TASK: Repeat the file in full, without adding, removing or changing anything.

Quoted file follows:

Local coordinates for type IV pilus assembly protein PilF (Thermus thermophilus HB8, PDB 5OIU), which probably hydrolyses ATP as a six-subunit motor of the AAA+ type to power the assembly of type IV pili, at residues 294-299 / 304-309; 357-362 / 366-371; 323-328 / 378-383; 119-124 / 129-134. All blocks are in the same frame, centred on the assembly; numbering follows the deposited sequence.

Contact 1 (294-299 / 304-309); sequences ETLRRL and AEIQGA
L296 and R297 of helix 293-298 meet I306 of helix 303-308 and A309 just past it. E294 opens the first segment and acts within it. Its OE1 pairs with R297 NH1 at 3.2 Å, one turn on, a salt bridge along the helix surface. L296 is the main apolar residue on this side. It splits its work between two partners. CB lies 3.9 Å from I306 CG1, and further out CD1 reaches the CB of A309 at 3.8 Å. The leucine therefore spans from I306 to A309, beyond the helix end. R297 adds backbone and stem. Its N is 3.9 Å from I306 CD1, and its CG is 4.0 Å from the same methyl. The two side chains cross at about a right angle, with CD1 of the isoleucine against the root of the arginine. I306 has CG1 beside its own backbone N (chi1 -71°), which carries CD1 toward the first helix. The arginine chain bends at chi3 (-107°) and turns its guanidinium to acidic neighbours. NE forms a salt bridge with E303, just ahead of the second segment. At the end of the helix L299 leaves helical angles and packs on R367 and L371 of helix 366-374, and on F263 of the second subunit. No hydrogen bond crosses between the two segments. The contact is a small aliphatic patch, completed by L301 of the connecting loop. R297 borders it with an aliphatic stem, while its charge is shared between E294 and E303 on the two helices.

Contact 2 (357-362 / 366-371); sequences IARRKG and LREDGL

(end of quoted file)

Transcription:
Local coordinates for type IV pilus assembly protein PilF (Thermus thermophilus HB8, PDB 5OIU), which probably hydrolyses ATP as a six-subunit motor of the AAA+ type to power the assembly of type IV pili, at residues 294-299 / 304-309; 357-362 / 366-371; 323-328 / 378-383; 119-124 / 129-134. All blocks are in the same frame, centred on the assembly; numbering follows the deposited sequence.

Contact 1 (294-299 / 304-309); sequences ETLRRL and AEIQGA
L296 and R297 of helix 293-298 meet I306 of helix 303-308 and A309 just past it. E294 opens the first segment and acts within it. Its OE1 pairs with R297 NH1 at 3.2 Å, one turn on, a salt bridge along the helix surface. L296 is the main apolar residue on this side. It splits its work between two partners. CB lies 3.9 Å from I306 CG1, and further out CD1 reaches the CB of A309 at 3.8 Å. The leucine therefore spans from I306 to A309, beyond the helix end. R297 adds backbone and stem. Its N is 3.9 Å from I306 CD1, and its CG is 4.0 Å from the same methyl. The two side chains cross at about a right angle, with CD1 of the isoleucine against the root of the arginine. I306 has CG1 beside its own backbone N (chi1 -71°), which carries CD1 toward the first helix. The arginine chain bends at chi3 (-107°) and turns its guanidinium to acidic neighbours. NE forms a salt bridge with E303, just ahead of the second segment. At the end of the helix L299 leaves helical angles and packs on R367 and L371 of helix 366-374, and on F263 of the second subunit. No hydrogen bond crosses between the two segments. The contact is a small aliphatic patch, completed by L301 of the connecting loop. R297 borders it with an aliphatic stem, while its charge is shared between E294 and E303 on the two helices.

Contact 2 (357-362 / 366-371); sequences IARRKG and LREDGL